What’s the Story #55

Memoirs are far more than lurid, navel-gazing tell-alls

Robert Atwan’s “Between the Lines” column in this issue begins with his observation that memoirs have typically attracted negative criticism for two reasons: an author’s truthfulness and the extent of his or her self-absorption. 

The first issue is, of course, a concern; the genre suffers when writers like James Frey fail to control urges to exaggerate or get carried away with Walter Mitty-like imaginings. But, the second point—the memoirist’s narcissistic penchant to tell all, no matter how revealing or embarrassing or even hurtful to others—seems to be less of an issue now than it was in the mid-’90s, when memoir enjoyed a spike in popularity.

Back then, privacy was precious—or so the critics believed. (Remember when there were literary critics? And book reviewers in all the major papers?) Kathryn Harrison’s 1997 memoir, The Kiss, was considered scandalous because it was so revealing. Here was a married woman, the mother of two young children, detailing the affair she had as a twenty-year-old with her Presbyterian minister father. Jonathan Yardley of The Washington Post deemed it “slimy, repellent, meretricious, cynical.” James Wolcott, writing in the New Republic and wearing his psychotherapist’s hat, concluded Harrison “intended to invite misery and humiliation upon her children . . . as misery was invited on her.”

Around the same time, in Vanity Fair, Wolcott worried that creative writing and creative nonfiction (by which he meant, really, memoir) would “form a big, earnest blob of me-first sensibility.” Too many writers writing about themselves and their problems. Harrumph.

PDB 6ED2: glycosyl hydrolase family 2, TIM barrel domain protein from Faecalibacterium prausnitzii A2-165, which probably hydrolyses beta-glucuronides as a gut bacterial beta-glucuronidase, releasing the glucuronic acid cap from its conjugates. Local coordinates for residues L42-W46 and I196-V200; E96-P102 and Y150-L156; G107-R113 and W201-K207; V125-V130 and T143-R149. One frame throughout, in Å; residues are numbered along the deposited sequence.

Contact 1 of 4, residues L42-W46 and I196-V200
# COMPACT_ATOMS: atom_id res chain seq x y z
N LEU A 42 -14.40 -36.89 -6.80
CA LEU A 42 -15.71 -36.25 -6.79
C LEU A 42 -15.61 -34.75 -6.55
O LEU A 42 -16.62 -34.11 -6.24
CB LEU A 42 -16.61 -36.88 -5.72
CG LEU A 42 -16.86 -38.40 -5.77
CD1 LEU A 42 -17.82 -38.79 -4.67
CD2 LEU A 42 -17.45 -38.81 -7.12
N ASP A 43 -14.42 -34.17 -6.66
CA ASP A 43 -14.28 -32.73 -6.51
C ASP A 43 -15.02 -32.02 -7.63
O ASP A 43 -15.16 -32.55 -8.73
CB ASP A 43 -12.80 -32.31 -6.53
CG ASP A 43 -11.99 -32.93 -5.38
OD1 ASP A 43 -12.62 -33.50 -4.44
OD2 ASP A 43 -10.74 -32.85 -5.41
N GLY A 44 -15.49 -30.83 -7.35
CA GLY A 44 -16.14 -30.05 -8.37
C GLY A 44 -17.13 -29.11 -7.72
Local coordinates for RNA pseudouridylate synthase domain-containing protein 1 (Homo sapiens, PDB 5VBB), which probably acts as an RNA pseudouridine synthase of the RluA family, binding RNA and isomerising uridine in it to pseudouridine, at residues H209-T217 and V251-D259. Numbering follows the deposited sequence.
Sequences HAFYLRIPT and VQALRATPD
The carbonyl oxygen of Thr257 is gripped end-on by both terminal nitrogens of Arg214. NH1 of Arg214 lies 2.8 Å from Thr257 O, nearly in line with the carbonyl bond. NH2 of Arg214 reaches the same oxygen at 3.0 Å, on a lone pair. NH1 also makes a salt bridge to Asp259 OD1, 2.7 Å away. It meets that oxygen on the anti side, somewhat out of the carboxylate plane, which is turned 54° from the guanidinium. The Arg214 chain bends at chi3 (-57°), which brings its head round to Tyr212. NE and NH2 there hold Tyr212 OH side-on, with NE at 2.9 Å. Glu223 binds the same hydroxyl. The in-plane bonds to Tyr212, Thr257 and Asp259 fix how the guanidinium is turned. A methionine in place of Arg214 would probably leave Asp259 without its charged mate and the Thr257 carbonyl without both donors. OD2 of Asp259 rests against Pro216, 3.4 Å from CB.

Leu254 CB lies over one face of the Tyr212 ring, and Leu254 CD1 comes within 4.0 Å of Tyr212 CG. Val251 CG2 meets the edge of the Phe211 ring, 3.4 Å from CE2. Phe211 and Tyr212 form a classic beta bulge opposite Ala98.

Also in 1997, Creative Nonfiction, then a traditional literary journal, published our first memoir issue—rather “Mostly Memoir,” for there were two or three pieces that were what was then called new or literary journalism. This was actually a rather daring move back then, considering the public criticism of the form. Remember: Creative Nonfiction was just eight issues old—and pioneering not only a new literary journal but an entire genre, which was just at its tipping point.

Almost twenty years later, we live in the world of online data and social media and reality TV. For better and worse, our notions of privacy are changing. And memoir has proven it’s here to stay.

Creative Nonfiction has published literally hundreds of memoirs in the nearly fifty issues since that 1997 “Mostly Memoir” issue—but this is the first in which only memoir is featured and celebrated. You’ll notice this issue is bigger than usual: we received more than 1,700 submissions in response to our call for short memoirs, and so many of them were wonderful that we had to publish more than usual—resulting in an issue that, we hope, illustrates the rich possibilities of the form.

Memoirs are far more than lurid, navel-gazing tell-alls; they are thoughtful, heartfelt, often surprising stories about people who travel, grapple with identity, fight addiction, endure disease and death, achieve satisfaction, experience grief, and attempt seemingly impossible feats. Memoir captures real life and tells us more about what it is to be human. That is why we continue to read and write memoirs, and why they have become an integral part of the literary landscape. And you don’t have to take my word for it: ask James Wolcott, who published his own memoir in 2009.

About the Author

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Lee Gutkind

Lee Gutkind is the author and editor of more than thirty books, including You Can’t Make This Stuff Up: The Complete Guide to Writing Creative Nonfiction–from Memoir to Literary Journalism and Everything in Between, Almost Human: Making Robots Think, The Best Seat in Baseball: But You Have to Stand, Forever Fat: Essays by the Godfather, and the award-winning, Many Sleepless Nights: The World of Organ Transplantation.

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